Matthew Chan

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Equational reasoning in Haskell

17 February 2017

Discussion notes, week 6, cse130

How do we know if a program is correct?

Tests? Tests only cover the errors that you, the programmer, can think of — and because we’re all human, this doesn’t work when you have programs of any reasonable complexity. And of course,

Program testing can be used to show the presence of bugs, but never to show their absence! - Dijkstra, EWD249

No, to be able to say that a program is correct, as in it behaves properly for all inputs, we must give a formal proof.

One of the main benefits of functional programming is that it makes these proofs easy, as functional programs are simply mathematical equations that you can manipulate algebraically. The algebraic style of programming is a convenient tool for reasoning and proof, but an even better way to write programs — systematically by calculation, which makes it easy to convince yourself that each step you take is sound. If each small piece is individually correct, then their composition must be also!


You’ll need the following combinators

-- composition
(.) :: (b -> c) -> (a -> b) -> (a -> c)

-- application
($) :: (a -> b) -> a -> b

-- identity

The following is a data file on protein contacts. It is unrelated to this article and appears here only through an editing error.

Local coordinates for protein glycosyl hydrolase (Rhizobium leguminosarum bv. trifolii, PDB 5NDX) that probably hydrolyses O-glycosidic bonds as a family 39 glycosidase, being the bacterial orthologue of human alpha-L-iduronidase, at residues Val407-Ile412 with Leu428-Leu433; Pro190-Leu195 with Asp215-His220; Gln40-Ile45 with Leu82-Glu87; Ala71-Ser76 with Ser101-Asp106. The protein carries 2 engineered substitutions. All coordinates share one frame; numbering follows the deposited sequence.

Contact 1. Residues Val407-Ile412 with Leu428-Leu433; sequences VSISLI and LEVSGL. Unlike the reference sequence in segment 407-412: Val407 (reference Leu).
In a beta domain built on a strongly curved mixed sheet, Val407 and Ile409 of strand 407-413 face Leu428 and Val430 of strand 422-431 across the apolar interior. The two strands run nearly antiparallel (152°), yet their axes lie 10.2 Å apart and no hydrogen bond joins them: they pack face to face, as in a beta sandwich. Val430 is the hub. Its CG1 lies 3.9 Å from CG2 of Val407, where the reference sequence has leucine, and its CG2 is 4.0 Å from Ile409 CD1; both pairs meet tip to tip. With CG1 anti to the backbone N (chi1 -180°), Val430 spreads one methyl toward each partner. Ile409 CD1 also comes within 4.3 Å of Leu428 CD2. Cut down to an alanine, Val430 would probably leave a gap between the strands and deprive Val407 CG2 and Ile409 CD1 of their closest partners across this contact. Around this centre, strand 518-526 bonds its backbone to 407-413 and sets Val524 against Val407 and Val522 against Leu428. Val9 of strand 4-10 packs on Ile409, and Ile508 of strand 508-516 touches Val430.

id :: forall a. a -> a

flip :: (a -> b -> c) -> (b -> a -> c)

curry   :: ((a,b) -> c) -> (a -> b -> c)
uncurry :: (a -> b -> c) -> ((a,b) -> c)


Fold-map fusion law

Show that

foldr g b ◦ map f = foldr h b

where h = λx y. g (f x) y

Map distributes over composition (map fusion)


map f [] = []
map f (x:xs) = f x : map f xs

Show that

map (g ◦ f) = map f ◦ map g




fmap f . pure = pure . f

[AlgProg rule 1.7]

uncurry zip . (\x -> ([f x], [g x])) = pure . (\x -> (f x, g x))



reverse [] = []
reverse (x:xs) = reverse xs ++ [x]

Show that reverse is involutive

reverse ◦ reverse = id

Similarly, show that flip is involutive, by parametricity (using types only)

flip ◦ flip = id


  1. [Danielsson] Show that
((reverse ◦ map (λx.x − y)) ◦ (map (λx.y + x) ◦ reverse)) = id
  1. Show that for all pairs p,
(fst p, snd p) = p

When does this property fail to hold in ML? In Haskell?

Point-free programming

In Haskell, an idiomatic way to write functions is by composition with other functions,


This material is related to the Type Tetris question on homework 3.